Science behind spring happiness
Spring is here. The weather is getting better, the days lengthen, and flowers start blooming. The last few weeks I noticed that my mood improved, I get up easier in the morning and I am motivated. I am not only motivated to do fun activities but also for thing that I did not look forward to doing at first. I was curious and wondered if this had something to do with spring rolling around. So, I decided to dedicate this weeks’ blog to the science behind spring happiness.
The name of the season got its name from the verb “spring”. Flowers spring up, spring open and start blooming. Spring originates from the old English word “springan”, this means “to leap, burst forth, fly up; spread, grow”. The Dutch word for spring is “Lente”. This originates from the word “lang”, which means “long” in English. Since the sun sets later, we experience the day as longer. The first day of spring is called “vernal equinox”, which is Latin for “spring equal night”. On this day there are 12 hours of daylight and 12 hours of darkness.
People often feel happier in spring. This spring happiness is not a coincidence. Research proved that our bodies' natural and biological reaction to getting more vitamin D, as well as the effects of getting to spend more time outside, causes an increase in happiness. Sunlight boosts the production of serotonin in our bodies’ while it reduces the production of melatonin. Increased levels of serotonin are linked to higher self-esteem and happiness. Melatonin is a hormone that determines when we get tired and so, when we go the sleep. Less melatonin leaves people with a more energized feeling.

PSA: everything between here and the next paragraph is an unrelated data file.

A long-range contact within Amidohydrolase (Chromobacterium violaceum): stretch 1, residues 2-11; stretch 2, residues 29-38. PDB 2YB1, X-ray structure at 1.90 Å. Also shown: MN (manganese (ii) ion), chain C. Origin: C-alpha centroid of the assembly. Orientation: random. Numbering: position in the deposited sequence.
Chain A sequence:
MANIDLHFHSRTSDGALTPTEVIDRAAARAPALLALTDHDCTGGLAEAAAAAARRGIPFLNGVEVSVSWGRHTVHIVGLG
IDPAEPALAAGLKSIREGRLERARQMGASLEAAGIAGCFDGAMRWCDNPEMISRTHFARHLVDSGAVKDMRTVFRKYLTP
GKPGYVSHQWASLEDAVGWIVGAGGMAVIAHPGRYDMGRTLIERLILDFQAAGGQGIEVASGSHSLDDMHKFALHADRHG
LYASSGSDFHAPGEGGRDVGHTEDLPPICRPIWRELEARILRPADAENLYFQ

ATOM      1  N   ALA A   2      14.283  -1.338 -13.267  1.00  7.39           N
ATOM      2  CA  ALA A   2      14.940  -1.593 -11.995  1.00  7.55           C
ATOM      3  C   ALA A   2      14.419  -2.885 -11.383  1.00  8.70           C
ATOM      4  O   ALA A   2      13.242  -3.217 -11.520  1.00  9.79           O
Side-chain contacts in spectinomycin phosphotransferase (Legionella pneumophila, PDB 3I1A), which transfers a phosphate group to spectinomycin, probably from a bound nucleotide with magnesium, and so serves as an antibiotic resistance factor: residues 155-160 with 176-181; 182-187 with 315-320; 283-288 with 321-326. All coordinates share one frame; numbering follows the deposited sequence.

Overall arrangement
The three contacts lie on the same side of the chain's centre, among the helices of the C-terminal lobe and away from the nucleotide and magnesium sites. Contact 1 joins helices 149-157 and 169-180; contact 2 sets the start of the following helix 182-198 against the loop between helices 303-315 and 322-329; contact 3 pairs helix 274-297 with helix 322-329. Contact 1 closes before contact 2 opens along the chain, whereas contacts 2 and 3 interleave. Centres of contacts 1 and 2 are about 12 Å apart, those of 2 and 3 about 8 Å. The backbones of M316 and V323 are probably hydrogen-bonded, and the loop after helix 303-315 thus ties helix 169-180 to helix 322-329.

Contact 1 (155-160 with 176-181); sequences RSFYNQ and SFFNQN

When the weather gets better, we are more likely to go outside. When going out we often do things where we use energy for like going for a walk, playing a game in the park and so on. These kinds of activities cause a kick of endorphins. Endorphins are released by the hypothalamus and these opiate receptors to alleviate pain and promote feelings of pleasure.
The increase in energy due to reduced melatonin, longer daylight hours, and being outside can all lead to an increase in socialization. You are way more likely to go do something fun with your friends when the weather is good, and you have energy. Socializing increases happy hormones, like endorphins and oxytocin.
In short, spring creates a chain reaction of mood boosters. So, get ready for your yearly happiness boost!